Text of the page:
The best wood burning stoves will not only offer a great solution for heating your home, but can add character too.
Wood burning stoves are increasingly popular with homeowners due to the comfort they provide and the characterful focal point they can bring to a home.
Today’s wood burning stoves are highly efficient and reduce reliance on fossil fuels for domestic heating. Great for heating a single space, wood burning stoves can also work well with other low carbon heating solutions, like heat pumps.
But opting for a wood burning stove requires careful thought. You will need to consider the rules regarding log burning stoves where you live, as well as the type of property you live in before you get into the nitty gritty of the type and size of wood burning stove you want, the fuel supply, the maintenance requirements and the all-important costs.
Should I Get a Log Burning Stove?
This is the crucial first step before you purchase a log burning stove. There are several factors which will influence whether or not a log burning stove is the right choice for you and your home, so it pays to do your homework.
Where Do You Live?
If you live in a town or city, do check to see if you’re within a Smoke Control Area; you can find out by contacting your local authority or visiting its website. If you do find yourself in one, then you’ll only be able to burn DEFRA-approved smokeless fuel (such as anthracite) — wood certainly is not one.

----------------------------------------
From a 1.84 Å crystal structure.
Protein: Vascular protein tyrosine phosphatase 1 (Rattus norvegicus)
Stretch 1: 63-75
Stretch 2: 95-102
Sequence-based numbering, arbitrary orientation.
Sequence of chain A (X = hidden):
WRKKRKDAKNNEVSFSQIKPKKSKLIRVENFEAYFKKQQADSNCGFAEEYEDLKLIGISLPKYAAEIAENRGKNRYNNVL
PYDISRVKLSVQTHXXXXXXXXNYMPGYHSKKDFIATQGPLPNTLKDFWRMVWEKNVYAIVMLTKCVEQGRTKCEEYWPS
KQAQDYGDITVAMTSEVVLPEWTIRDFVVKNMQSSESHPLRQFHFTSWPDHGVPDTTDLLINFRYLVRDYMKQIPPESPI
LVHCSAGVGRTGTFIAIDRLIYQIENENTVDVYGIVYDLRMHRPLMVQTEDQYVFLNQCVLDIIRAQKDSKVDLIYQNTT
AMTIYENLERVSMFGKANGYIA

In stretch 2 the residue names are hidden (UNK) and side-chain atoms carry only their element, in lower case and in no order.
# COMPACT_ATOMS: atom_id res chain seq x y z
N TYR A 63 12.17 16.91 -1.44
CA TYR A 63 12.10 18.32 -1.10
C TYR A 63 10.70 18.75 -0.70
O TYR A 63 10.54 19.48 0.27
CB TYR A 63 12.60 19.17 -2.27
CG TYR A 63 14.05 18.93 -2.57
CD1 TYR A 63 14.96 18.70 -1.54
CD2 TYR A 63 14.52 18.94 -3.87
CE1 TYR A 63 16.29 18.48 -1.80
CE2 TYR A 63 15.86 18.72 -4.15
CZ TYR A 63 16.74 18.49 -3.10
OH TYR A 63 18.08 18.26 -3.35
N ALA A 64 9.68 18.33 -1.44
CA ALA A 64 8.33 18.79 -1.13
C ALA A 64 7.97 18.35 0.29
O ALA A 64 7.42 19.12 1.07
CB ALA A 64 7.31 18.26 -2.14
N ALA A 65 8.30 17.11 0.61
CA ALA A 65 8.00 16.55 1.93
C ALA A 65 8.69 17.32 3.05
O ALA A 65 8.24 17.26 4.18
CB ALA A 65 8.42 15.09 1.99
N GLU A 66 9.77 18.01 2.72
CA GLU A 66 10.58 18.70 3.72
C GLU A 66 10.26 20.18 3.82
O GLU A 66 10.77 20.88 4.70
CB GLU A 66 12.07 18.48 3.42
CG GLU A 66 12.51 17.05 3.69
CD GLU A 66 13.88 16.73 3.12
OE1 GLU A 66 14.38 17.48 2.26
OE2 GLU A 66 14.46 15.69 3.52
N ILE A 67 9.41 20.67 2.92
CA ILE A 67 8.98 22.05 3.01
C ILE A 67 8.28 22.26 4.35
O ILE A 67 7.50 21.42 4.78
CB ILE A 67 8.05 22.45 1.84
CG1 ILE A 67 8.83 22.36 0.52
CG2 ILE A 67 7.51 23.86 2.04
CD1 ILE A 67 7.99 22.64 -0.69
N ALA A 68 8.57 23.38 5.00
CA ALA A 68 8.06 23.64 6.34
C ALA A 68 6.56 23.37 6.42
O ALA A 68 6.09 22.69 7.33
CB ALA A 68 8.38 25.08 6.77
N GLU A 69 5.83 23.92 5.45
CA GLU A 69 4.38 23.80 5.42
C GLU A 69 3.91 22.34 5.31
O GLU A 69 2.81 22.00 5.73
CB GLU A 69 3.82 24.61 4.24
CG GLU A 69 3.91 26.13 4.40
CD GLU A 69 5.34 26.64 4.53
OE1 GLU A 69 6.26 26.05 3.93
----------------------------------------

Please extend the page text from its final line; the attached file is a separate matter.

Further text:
Alternatively, if you do want to burn wood or non-exempt fuels, you’ll need to specify a DEFRA-exempt stove; there’s a list available here, but you’ll find that most manufacturers and suppliers are quick to mark out models with this stamp of approval.
What Kind of House Do You Live In?
Stoves need air for combustion to take place. In order to obtain a sufficient air supply, the air within the room needs to be replenished.
In older, draughty homes, and particularly those with large rooms, this doesn’t tend to be an issue. However, in modern, well-insulated, airtight self built homes, this is not the case.
The situation is further complicated by mechanical ventilation systems. Room-sealed stoves with a direct air supply (which basically means the air is taken from outside the house, not inside) have an important application here.
If you do have an airtight home, look out for models which provide all the air the stove needs externally — some only provide the primary air source, with air still drawn from the room.
Are You Prepared for the Upkeep?
Finally, there are some small tasks associated with owning a log burner — for example, fetching in dry logs, and in the case of multi-fuel stoves, you’ll need to clean out the ask pan. It’s not for everyone; a gas or electric log burner might be an alternative for those who like the look without the maintenance.
Do You Have a Ready Supply of Fuel Nearby for Your Log Burning Stove?
Before setting your heart on a log burning stove, it’s essential to establish whether you have a supply of firewood readily and locally available.
You may choose to plan for the year ahead and purchase logs to season (air dry) yourself, which will happily bring cost benefits, but you will require a log store, preferably one close to the house, to do so.Advertisement